Steven Yeun is superb in Lee Isaac Chung's evocative tale of the American Dream, but young actor Alan S. Kim steals the show
It would be easy to make assumptions about an awards-season film with the premise “an immigrant family tries to make it in ‘80s Arkansas.” Your mind instantly jumps to casual racism, community tensions, and overblown happy endings. Luckily, Lee Isaac Chung’s Minari has no interest in conforming to expectations, telling a far more subtle and downbeat story about how places become homes, how we might fail when trying to prove how useful we are, and the myriad strange ways that we attempt to show love.
Based in part on Chung’s own life, Minari follows the Yi family as they move to an Arkansas farm in an attempt to become self-sufficient and escape their demeaning chicken-sexing jobs. Patriarch Jacob (Steven Yeun) sees freedom and hope in the sweeping but remote land he’s bought, though his wife Monica (Yeri Han) is more sceptical, missing the social life they left behind in California, wishing to stay close to a doctor for the sake of their young son David (Alan S. Kim), who has a worrying heart murmur.
Chung lets us see the world through the eyes of each different family member, including foul-mouthed but incredibly loving grandmother Soonja (Yuh-jung Youn), who arrives from Korea to help take care of the kids. It makes for a fantastically rich home life, one that feels deeply real and lived in, keeping you invested in what is often an ambling, quietly told story. Minari is more concerned with character and little details than it is with plot, enveloping you in its world until a truly devastating finale hammers home just how much you care for all these characters.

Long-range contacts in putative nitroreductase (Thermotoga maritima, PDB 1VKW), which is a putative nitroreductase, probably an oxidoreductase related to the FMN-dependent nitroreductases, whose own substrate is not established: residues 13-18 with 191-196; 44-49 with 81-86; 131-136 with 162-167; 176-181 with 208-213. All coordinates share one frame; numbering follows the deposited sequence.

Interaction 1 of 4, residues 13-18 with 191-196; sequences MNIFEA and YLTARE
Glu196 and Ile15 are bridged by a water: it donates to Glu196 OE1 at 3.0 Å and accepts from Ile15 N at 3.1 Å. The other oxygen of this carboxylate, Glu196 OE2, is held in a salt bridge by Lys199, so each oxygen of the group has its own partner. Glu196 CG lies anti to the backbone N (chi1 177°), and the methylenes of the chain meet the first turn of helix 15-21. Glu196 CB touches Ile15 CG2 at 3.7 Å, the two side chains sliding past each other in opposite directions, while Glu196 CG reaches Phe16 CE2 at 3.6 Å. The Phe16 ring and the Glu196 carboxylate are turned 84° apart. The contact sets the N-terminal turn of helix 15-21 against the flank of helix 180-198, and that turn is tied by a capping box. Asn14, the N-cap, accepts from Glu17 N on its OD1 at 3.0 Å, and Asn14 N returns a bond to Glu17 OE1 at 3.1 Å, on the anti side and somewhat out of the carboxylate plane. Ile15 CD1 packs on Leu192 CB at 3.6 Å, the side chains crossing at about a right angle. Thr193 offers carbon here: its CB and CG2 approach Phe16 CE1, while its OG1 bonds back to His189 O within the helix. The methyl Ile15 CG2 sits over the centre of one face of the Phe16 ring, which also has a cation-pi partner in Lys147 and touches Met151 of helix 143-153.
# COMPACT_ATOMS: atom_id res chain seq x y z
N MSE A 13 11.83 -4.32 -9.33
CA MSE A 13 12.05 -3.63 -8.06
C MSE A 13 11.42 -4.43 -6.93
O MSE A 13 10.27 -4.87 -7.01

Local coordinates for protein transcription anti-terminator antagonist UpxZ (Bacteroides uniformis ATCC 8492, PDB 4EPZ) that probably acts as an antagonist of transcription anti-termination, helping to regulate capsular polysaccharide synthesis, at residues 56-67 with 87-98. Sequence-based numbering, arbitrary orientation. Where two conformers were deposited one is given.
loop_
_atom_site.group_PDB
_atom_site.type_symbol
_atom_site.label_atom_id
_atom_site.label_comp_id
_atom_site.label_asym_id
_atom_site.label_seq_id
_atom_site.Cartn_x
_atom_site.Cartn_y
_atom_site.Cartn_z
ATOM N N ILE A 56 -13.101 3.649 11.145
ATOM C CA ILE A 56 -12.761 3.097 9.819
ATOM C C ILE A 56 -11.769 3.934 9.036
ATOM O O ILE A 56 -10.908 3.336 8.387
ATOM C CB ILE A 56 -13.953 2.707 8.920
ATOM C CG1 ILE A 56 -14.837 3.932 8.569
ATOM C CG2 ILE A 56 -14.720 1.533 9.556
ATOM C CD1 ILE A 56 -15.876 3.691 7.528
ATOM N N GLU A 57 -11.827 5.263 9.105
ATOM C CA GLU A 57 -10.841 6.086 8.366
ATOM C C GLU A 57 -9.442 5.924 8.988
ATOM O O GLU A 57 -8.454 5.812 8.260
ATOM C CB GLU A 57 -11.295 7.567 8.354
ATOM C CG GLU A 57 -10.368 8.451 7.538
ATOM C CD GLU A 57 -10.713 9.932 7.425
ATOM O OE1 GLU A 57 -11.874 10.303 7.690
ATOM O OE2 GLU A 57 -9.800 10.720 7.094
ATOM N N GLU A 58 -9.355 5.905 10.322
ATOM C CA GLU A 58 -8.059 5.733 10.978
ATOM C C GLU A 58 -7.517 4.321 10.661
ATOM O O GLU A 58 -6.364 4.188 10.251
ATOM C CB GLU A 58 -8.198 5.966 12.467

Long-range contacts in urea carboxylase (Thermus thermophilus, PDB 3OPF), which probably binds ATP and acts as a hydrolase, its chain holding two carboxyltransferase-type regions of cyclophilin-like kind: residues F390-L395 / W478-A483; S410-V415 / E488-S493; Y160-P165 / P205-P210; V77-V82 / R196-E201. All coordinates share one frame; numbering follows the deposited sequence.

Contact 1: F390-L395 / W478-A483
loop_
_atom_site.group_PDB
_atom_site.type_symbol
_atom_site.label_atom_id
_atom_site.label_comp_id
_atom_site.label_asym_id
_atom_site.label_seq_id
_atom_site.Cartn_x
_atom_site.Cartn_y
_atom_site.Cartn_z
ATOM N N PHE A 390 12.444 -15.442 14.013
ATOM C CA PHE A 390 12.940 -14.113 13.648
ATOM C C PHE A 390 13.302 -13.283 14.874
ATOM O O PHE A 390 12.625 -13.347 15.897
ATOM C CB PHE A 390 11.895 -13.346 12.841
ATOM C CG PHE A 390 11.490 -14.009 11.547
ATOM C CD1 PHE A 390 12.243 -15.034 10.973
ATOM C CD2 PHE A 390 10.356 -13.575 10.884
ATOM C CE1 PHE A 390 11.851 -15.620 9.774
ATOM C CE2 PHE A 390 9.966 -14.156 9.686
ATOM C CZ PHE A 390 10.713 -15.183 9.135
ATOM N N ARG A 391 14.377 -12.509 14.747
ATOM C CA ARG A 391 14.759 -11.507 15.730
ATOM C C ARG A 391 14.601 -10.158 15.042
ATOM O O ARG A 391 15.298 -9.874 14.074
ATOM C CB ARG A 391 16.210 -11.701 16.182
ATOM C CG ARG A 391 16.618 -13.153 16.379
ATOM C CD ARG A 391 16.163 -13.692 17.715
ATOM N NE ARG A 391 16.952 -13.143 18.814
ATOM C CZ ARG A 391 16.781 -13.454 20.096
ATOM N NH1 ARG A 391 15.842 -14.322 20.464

Yeun follows up his career-best turn as the mercurial, terrifying Ben in Korean thriller Burning with another excellent performance – again mostly in Korean – though this time he’s far more reserved. Han and Youn also both impress, bringing a profound sense of history to their roles, but it’s Kim who really stands out. Only seven-years-old, he’s an absolute natural, funny and mischievous, stealing every scene he’s in.
David’s slightly antagonistic relationship with his grandmother is the true heart of Minari, as he slowly stops seeing her as an invading force and starts to bond with her in a very believable, moving way, but Chung finds time for plenty of other humane grace notes. A trip to the otherwise all-white town church initially has the standoffish tension you might expect, but a few notes of casual racism soon give way to something kinder, especially when David and his sister Anne (Noel Cho) make fast friends with some local kids.
Instead, the “immigrant conflict” comes through the farm, as Jacob battles to exert his control over this foreign soil to grow his own native crops, aided by PTSD-stricken and deeply devout Korean War vet Paul (Will Patton). Jacob and Paul’s dynamic is always compelling, with the steadfastly rational Jacob struggling to make sense of Paul’s spirituality and faith, and the moments in which the pair really come together are joyous.
Stylistically, Minari is a bit “Indie Movie 101,” shot and scored in the exact way you’d expect of a Sundance breakout, but it’s written and performed with such skill that it hardly matters. Chung draws the viewer in with empathy and a lightness of touch, folding you directly into this family unit until you feel their triumphs and pain as if they were your own.
Minari is available to stream on digital platforms from 2 April.Where to watch